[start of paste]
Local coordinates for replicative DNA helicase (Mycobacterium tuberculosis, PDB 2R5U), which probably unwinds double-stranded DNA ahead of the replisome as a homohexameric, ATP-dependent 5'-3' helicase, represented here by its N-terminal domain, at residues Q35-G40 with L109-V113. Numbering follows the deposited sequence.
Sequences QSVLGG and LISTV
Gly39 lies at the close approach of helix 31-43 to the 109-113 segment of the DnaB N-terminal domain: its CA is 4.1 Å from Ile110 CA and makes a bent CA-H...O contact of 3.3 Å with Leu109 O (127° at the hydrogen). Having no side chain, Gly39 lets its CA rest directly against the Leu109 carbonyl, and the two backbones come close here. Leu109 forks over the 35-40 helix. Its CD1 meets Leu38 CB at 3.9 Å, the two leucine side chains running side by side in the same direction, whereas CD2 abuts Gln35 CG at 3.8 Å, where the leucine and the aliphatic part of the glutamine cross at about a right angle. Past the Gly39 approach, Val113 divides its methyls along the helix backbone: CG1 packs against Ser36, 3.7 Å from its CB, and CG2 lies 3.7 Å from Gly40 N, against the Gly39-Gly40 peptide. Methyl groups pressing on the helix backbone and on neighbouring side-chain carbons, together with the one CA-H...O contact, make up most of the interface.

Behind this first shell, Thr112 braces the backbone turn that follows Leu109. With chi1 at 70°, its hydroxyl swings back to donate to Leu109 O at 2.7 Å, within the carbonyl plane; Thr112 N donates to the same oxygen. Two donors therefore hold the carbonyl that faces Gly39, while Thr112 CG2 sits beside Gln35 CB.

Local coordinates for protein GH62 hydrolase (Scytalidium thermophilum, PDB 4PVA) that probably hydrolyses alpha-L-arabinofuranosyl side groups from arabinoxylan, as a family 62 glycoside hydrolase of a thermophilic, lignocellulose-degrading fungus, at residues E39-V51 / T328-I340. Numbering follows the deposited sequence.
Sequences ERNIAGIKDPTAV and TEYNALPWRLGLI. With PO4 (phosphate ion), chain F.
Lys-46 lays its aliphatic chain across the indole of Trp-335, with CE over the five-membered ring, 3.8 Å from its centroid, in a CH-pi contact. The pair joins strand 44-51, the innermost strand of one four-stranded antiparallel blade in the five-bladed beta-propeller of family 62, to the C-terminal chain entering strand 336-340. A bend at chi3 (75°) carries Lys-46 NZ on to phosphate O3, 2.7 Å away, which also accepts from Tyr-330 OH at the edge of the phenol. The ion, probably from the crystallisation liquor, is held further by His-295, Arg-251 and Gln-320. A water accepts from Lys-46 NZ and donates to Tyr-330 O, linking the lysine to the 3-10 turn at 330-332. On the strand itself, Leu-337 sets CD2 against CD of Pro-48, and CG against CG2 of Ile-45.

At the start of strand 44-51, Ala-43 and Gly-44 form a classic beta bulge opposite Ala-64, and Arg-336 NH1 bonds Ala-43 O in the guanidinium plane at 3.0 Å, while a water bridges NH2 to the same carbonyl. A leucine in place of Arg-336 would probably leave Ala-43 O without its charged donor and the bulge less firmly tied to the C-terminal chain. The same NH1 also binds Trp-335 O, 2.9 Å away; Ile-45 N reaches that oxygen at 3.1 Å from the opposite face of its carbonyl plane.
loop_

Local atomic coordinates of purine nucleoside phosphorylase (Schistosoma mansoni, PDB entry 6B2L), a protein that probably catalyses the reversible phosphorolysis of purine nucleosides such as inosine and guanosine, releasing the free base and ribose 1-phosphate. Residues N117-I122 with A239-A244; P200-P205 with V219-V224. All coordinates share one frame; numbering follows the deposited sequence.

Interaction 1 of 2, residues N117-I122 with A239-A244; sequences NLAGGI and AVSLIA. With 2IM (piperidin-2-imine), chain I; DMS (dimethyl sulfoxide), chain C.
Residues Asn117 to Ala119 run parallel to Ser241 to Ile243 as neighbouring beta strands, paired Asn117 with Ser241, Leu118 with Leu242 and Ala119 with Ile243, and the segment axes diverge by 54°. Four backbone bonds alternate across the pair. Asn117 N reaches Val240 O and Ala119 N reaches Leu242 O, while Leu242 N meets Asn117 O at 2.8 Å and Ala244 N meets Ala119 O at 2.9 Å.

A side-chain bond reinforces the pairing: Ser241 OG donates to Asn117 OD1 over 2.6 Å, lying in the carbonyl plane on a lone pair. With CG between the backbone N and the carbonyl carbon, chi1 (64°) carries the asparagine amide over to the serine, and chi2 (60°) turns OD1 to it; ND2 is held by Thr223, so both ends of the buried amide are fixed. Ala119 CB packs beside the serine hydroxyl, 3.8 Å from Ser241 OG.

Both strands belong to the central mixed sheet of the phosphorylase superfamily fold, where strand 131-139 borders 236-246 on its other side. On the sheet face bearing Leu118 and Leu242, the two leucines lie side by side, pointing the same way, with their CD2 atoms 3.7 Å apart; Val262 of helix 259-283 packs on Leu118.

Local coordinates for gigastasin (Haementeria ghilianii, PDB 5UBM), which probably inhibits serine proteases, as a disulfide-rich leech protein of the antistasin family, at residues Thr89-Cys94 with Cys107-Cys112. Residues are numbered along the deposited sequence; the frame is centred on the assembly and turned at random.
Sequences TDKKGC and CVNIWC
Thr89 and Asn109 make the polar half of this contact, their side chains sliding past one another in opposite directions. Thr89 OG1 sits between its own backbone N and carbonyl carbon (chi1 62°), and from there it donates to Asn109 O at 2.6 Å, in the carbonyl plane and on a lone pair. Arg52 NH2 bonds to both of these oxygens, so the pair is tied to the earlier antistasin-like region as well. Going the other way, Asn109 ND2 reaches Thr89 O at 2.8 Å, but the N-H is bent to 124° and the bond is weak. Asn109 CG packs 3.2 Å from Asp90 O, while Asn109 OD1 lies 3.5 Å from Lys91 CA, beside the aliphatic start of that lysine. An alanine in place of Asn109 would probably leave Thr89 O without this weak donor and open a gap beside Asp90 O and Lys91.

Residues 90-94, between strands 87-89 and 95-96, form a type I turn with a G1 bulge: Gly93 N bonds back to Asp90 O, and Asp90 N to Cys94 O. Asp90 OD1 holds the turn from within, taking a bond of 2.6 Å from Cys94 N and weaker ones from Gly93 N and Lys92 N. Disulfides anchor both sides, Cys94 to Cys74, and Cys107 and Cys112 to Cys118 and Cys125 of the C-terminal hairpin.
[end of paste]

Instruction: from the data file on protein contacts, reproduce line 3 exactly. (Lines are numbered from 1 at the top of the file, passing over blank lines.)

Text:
Gly39 lies at the close approach of helix 31-43 to the 109-113 segment of the DnaB N-terminal domain: its CA is 4.1 Å from Ile110 CA and makes a bent CA-H...O contact of 3.3 Å with Leu109 O (127° at the hydrogen). Having no side chain, Gly39 lets its CA rest directly against the Leu109 carbonyl, and the two backbones come close here. Leu109 forks over the 35-40 helix. Its CD1 meets Leu38 CB at 3.9 Å, the two leucine side chains running side by side in the same direction, whereas CD2 abuts Gln35 CG at 3.8 Å, where the leucine and the aliphatic part of the glutamine cross at about a right angle. Past the Gly39 approach, Val113 divides its methyls along the helix backbone: CG1 packs against Ser36, 3.7 Å from its CB, and CG2 lies 3.7 Å from Gly40 N, against the Gly39-Gly40 peptide. Methyl groups pressing on the helix backbone and on neighbouring side-chain carbons, together with the one CA-H...O contact, make up most of the interface.